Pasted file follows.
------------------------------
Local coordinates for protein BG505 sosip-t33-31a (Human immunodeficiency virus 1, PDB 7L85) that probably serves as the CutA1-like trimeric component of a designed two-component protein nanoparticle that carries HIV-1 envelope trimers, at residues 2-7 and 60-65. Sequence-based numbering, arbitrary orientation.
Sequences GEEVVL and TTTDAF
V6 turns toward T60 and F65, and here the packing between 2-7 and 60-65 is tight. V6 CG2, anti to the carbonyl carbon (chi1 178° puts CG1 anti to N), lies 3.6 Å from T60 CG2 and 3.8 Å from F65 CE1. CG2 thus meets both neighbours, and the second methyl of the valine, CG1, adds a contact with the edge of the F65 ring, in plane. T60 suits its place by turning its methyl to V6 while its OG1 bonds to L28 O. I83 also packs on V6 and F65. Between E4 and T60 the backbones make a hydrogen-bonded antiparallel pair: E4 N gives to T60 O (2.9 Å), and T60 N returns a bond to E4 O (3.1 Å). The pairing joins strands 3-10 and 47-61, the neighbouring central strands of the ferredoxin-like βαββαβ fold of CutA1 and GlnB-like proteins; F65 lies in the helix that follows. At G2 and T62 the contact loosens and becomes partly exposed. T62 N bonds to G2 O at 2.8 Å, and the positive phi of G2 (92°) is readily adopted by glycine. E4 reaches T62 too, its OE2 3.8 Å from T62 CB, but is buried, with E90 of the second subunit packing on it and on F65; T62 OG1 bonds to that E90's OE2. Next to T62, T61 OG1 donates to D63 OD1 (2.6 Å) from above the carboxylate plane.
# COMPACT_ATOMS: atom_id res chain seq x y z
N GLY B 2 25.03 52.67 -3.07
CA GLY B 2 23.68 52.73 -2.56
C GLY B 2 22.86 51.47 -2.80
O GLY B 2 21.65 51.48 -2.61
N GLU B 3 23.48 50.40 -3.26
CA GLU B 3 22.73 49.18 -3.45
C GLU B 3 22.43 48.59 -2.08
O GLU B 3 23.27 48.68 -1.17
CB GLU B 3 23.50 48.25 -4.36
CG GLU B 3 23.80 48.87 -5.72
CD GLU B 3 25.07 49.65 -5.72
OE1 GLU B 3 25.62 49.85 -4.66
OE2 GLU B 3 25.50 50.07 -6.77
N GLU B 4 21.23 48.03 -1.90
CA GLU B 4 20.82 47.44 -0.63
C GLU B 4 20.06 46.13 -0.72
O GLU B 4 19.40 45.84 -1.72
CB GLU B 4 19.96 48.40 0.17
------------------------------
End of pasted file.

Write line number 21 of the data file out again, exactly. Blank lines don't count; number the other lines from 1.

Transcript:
O GLU B 4 19.40 45.84 -1.72